I believe that we can get out of this conundrum and gain a clearer view of the kind of interaction with nature that nature restoration is by considering two site-specific art forms, Japanese gardens and earthworks. Instead of drawing on paintings and sculptures, which usually are used to help clarify the conceptual status of nature restoration, Japanese gardens and earthworks are exemplary as works that directly seek to represent a distinct relationship of human beings to nature.

 
 


Jardin Kitanomaru, East Imperial
Garden,Tokyo
 
 

Japanese gardens and earthworks

Gardens constitute manipulations of nature par excellence. This is particularly obvious in European formal gardens. Those gardens freely make use of shrubs and flowering plants to exhibit patterns intended to represent various abstract ideas, such as order in the universe or the hegemonic power of a potentate. The situation is subtly different in the case of Japanese gardens [3] .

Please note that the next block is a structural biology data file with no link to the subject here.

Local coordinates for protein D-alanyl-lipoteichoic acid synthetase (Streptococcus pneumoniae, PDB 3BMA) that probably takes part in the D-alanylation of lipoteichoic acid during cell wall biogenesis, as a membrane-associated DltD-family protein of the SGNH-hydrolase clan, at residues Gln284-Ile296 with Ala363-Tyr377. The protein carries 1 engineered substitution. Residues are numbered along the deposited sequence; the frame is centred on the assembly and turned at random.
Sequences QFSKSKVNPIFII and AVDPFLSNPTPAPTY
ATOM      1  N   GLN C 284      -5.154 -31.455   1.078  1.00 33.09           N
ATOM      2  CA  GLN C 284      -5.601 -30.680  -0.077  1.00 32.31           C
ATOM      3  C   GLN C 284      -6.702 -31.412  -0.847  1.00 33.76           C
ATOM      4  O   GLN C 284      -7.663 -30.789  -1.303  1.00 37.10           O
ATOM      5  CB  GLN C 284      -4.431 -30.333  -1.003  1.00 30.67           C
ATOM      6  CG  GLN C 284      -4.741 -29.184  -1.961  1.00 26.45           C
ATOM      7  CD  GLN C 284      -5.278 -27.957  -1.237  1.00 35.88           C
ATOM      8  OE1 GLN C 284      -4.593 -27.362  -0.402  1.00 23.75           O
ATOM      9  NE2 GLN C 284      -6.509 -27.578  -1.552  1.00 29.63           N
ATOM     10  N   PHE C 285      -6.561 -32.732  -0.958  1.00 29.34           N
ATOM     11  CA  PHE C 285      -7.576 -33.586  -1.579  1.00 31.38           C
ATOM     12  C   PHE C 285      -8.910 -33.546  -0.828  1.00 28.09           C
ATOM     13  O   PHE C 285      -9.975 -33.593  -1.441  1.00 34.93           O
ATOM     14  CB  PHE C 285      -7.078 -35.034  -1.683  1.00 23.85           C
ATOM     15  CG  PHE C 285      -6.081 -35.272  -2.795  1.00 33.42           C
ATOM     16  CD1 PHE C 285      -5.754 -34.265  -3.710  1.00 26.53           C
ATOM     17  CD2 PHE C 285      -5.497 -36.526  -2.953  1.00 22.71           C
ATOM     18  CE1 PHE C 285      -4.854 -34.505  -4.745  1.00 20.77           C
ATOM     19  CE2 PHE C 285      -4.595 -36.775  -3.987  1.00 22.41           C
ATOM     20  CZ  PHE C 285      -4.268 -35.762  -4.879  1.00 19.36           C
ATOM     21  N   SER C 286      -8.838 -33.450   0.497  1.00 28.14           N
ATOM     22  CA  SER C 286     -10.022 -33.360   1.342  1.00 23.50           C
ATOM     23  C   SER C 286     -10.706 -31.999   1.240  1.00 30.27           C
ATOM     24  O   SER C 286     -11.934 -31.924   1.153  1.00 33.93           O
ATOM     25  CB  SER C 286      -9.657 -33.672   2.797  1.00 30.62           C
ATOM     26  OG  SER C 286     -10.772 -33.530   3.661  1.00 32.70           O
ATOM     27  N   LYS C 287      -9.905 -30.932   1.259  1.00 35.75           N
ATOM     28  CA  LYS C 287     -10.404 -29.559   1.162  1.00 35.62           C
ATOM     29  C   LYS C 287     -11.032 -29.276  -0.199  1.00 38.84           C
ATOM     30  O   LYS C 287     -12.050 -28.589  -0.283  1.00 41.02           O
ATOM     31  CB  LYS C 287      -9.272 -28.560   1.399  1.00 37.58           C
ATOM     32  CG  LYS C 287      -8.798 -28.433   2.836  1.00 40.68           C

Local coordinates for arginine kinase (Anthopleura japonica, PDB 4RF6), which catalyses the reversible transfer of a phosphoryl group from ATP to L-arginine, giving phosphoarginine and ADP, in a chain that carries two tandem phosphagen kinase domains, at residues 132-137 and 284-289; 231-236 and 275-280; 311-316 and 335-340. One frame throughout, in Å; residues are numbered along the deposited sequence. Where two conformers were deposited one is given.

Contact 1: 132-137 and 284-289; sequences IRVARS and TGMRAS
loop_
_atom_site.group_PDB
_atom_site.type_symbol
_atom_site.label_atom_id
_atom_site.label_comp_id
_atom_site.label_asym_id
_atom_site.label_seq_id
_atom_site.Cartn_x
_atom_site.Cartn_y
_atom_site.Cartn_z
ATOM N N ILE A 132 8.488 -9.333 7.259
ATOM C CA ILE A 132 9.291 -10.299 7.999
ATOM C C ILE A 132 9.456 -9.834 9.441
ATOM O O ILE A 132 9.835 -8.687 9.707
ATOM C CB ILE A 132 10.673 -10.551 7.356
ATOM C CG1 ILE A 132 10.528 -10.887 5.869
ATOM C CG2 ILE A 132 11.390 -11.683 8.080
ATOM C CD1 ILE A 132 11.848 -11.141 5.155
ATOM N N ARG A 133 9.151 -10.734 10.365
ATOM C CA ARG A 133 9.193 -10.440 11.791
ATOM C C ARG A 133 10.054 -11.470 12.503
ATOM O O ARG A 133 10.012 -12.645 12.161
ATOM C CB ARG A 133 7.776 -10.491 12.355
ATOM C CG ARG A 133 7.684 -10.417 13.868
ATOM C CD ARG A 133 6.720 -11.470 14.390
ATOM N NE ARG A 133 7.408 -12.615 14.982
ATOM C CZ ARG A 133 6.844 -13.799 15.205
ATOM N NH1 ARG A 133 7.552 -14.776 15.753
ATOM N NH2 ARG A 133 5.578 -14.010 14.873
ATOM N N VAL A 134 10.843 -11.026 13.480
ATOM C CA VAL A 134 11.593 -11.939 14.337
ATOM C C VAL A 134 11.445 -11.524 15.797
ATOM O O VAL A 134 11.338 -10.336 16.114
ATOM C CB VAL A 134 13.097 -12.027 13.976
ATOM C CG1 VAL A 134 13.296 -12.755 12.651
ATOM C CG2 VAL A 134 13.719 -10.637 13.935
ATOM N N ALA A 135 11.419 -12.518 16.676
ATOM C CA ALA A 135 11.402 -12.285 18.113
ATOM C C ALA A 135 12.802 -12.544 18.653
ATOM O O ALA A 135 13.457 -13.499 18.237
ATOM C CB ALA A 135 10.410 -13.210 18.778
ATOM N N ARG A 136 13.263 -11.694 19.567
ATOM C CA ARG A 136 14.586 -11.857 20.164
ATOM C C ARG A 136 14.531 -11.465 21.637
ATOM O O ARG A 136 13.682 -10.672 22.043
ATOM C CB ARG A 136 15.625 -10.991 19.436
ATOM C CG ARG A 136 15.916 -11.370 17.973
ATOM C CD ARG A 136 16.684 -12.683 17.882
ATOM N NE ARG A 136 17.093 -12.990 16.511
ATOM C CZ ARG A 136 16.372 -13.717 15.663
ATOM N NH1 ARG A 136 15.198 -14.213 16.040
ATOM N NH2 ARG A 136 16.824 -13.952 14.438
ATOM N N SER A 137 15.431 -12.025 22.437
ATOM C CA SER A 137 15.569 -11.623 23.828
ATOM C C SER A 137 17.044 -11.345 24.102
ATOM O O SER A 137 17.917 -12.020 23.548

Certainly it is a mistake to suppose that all Japanese gardens are of one sort; quite to the contrary [4] . Without concerning ourselves here with fine distinctions it is notable, however, that, in contrast with formal European gardens, Japanese gardens generally aim to portray nature in its essential characteristics [5] . One commentator on Japanese gardens mentions the Japanese "appreciation for incompleteness" (encompassed in the terms shibui and shibusa) as one of the factors in Japanese gardens. The idea is that "nothing should be too perfect or it will fall short of reality and become artificial." [6] Another one notes that "absolute perfection ... would fail to embody beauty" since it is "through imperfection that perfection is recognised and beauty appreciated. A form that was perfect would be static and dead." [7] Consequently, symmetry, as is common in French formal gardens, typically is shunned." [8] Instead gardens are laid out in a manner that recalls natural areas, mimicking shore lines and mountainous areas. Preferably local plants are used, and often natural scenery lying outside the garden proper is incorporated in the garden by the deliberate creation of viewing points by means of openings between trees and shrubs. Stones, which constitute a fundamental part of Japanese gardens, are carefully selected for their weathering and are placed in such a way that they give viewers the sense that they 'naturally' belong where they are and in the combinations in which the viewers find them.